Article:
How to perform non-database automated tasks in a database continuous integration pipeline


In the DevOps world, it is a common practice to set up database continuous integration solutions for project deliveries, with as many steps included in a single workflow as possible. For the SQL Server project types, most of the database continuous integration and continuous delivery use cases are covered with ApexSQL DevOps toolkit solutions, including both standalone and continuous integration servers plugins. Multiple tasks, including building, testing, and deploying SQL database code, can be done through a single pipeline, but the question remains if there is a possibility to perform some non-database project-related tasks within the same pipeline, i.e., without the need for additional intervention.


This article explains how to utilize simple PowerShell projects and integrate them into a pipeline created with the ApexSQL DevOps toolkit database continuous integration steps. This includes an example demonstration for Jenkins, TeamCity, Bamboo, Azure DevOps plugins, and the standalone ApexSQL DevOps toolkit – Web dashboard application.

One of the most basic uses cases when it comes to database projects would be building a database with updated code and installing a client application to test or manipulate the database version with it. So we will create a PowerShell solution that will detect if the application exists and install it from a dedicated installation repository (simple location in a local file system where application installers are located). Additionally, we will check if the installed version is higher than the one already installed so we can skip this operation in case versions are matching.

PowerShell script

As mentioned, we need to create a script to install an application from a local folder and, for this example, would want to install the latest version of ApexSQL Diff application, which will be used to manipulate the schema created with the database continuous integration pipeline.

In the beginning, the path for the desired installer will need to be set with the following command:

$path = "c:\InstallRepo\ApexSQLDiff.exe"

Now, the installer details should be read to check if this application is already installed. These details can be found within the Details tab of the installer Properties window:

Overview of application details

First, the correct product name should be read from the file:

$Product = (get-childitem $Path).VersionInfo.ProductName

$Product = $Product.Trim()

And then the correct product version:

$ProductVersion = (get-childitem $Path).VersionInfo.ProductVersion

$ProductVersion = $ProductVersion.Trim() 

Note: the “Trim” function is used to remove the excessive space character that will be present at the end of the extracted value.

Following step is to check if the product is already installed. With this command the logical value True/False will be generated based on condition if the Product name exists in registry:

$installed = (Get-ItemProperty HKLM:\Software\Microsoft\Windows\CurrentVersion\Uninstall\* | Where { $_.DisplayName -eq $Product }) -ne $null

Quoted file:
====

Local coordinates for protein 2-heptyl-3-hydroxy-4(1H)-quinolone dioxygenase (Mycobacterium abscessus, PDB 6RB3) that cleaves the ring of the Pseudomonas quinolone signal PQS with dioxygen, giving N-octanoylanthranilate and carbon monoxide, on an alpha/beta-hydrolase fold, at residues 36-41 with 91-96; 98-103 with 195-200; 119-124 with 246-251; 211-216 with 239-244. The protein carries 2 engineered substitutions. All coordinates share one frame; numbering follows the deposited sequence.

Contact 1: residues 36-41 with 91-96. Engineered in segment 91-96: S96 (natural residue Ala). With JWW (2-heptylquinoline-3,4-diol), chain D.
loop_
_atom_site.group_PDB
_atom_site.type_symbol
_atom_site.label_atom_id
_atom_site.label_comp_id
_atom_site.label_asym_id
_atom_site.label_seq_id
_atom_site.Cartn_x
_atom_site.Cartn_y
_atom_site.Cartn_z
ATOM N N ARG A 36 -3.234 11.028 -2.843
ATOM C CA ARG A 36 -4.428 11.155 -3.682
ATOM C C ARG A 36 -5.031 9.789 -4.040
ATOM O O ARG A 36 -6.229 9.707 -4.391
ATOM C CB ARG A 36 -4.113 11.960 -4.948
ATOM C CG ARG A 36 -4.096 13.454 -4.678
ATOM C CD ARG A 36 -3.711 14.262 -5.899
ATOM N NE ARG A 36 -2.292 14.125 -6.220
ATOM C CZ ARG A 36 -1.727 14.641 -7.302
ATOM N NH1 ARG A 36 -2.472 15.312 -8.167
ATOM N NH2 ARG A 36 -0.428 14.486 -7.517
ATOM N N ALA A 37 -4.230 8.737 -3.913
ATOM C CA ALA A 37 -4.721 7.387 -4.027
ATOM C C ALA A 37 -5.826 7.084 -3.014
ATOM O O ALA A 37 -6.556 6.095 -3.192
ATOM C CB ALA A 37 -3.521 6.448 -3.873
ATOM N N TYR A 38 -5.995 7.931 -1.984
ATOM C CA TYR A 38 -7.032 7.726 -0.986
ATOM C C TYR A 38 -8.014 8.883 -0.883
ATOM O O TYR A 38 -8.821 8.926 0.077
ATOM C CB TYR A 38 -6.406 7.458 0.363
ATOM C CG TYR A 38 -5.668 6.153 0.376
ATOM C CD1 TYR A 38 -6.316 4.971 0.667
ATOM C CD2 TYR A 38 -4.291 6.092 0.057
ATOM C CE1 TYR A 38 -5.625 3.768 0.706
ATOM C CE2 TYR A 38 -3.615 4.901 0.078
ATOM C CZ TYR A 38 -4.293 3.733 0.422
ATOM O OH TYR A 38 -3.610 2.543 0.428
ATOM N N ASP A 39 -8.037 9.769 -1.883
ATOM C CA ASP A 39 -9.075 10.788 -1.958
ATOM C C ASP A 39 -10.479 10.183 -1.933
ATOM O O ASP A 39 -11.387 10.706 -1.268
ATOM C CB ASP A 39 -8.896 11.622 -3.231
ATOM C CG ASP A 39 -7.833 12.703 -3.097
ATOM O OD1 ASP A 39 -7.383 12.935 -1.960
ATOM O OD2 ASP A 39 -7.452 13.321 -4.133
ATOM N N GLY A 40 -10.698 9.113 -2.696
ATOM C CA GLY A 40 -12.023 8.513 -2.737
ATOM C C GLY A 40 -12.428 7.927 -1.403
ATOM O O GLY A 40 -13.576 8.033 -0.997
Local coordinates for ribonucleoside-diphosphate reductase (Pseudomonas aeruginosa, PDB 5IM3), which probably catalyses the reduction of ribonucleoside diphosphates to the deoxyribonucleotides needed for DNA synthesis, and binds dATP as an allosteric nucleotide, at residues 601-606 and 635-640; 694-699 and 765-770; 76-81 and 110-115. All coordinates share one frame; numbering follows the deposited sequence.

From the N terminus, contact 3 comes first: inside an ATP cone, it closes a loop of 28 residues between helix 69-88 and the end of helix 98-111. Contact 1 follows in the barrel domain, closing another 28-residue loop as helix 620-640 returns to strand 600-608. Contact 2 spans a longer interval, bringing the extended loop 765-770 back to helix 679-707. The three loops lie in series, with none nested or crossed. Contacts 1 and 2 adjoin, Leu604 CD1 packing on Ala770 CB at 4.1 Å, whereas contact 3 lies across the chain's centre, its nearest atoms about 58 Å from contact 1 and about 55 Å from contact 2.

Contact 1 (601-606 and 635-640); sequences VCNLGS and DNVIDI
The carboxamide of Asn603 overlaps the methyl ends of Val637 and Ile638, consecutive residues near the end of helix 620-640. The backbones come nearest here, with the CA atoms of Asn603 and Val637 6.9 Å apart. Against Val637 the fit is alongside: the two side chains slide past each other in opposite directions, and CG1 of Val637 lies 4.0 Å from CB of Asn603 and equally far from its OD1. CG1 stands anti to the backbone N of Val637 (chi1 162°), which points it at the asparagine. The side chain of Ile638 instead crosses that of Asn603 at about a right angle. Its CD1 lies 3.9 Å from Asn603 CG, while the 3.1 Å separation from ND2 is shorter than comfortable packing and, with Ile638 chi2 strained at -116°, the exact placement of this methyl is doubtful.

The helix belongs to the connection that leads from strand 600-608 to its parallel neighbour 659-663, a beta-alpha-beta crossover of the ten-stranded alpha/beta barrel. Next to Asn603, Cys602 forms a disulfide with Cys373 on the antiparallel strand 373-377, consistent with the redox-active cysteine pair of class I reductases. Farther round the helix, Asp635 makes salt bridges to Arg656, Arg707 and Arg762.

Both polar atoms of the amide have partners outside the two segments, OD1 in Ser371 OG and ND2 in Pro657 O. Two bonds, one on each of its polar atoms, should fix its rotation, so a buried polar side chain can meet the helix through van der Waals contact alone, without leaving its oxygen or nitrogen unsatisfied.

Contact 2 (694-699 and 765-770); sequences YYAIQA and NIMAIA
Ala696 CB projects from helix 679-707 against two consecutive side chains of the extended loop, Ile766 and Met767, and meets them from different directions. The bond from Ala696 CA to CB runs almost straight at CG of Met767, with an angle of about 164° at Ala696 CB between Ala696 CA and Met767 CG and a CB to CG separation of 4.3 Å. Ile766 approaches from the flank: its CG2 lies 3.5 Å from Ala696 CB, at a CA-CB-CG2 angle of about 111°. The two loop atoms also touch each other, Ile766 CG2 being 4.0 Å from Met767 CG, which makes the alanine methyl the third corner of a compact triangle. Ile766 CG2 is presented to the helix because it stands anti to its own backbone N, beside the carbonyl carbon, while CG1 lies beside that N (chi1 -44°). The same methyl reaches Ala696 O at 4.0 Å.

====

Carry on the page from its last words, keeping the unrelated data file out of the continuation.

Based on the logical value, if the application is not installed, this command will start the installation in silent mode immediately (through CLI execution):

$installed = (Get-ItemProperty HKLM:\Software\Microsoft\Windows\CurrentVersion\Uninstall\* | Where { $_.DisplayName -eq $Product }) -ne $null

In case the application is installed we would need to check the version. We will read all registry parameters for the application, which includes the version also:

$installed = (Get-ItemProperty HKLM:\Software\Microsoft\Windows\CurrentVersion\Uninstall\* | Where { $_.DisplayName -eq $Product }) -ne $null

The parameters would look like this:

Overview of application registry details

In the end, the script will check if the version from the registry is lesser than the one in the installer, and if so, the silent installation will start:

if($ProductParams.DisplayVersion -lt $ProductVersion)

{Start-Process $path -ArgumentList "/VERYSILENT /SUPPRESSMSGBOXES /NORESTART" -Wait}

Note that the start-process command has the -Wait parameter, which prevents continuous integration servers from ending the process when the task finishes.

Entire script will look like this:

#set the installer path

$path = "c:\InstallRepo\ApexSQLDiff.exe"

#read the product name

$Product = (get-childitem $Path).VersionInfo.ProductName

$Product = $Product.Trim()

#read the product version

$ProductVersion = (get-childitem $Path).VersionInfo.ProductVersion

$ProductVersion = $ProductVersion.Trim()

#check if installed

$installed = (Get-ItemProperty HKLM:\Software\Microsoft\Windows\CurrentVersion\Uninstall\* | Where { $_.DisplayName -eq $Product }) -ne $null

#start installation if not installed

if (!$installed)

 {Start-Process $path -ArgumentList "/VERYSILENT /SUPPRESSMSGBOXES /NORESTART" -Wait}

#read the installed parameters

$ProductParams = (Get-ItemProperty HKLM:\Software\Microsoft\Windows\CurrentVersion\Uninstall\* | Where {($_.DisplayName -eq $Product)}) 

#check the version and start installation

if ($ProductParams.DisplayVersion -lt $ProductVersion)

  {Start-Process $path -ArgumentList "/VERYSILENT /SUPPRESSMSGBOXES /NORESTART" -Wait}


And it should be saved as a ps1 file to execute it in the database continuous integration pipeline.

In the following sections, we will consider a basic pipeline that will consist of the Build and the Package steps. So simply, this pipeline will build a database from a SQL code located in source control and create a database package with scripted database objects. No further details for configuring database continuous integration pipeline will be disclosed, but this information can be found in the ApexSQL DevOps toolkit knowledgebase.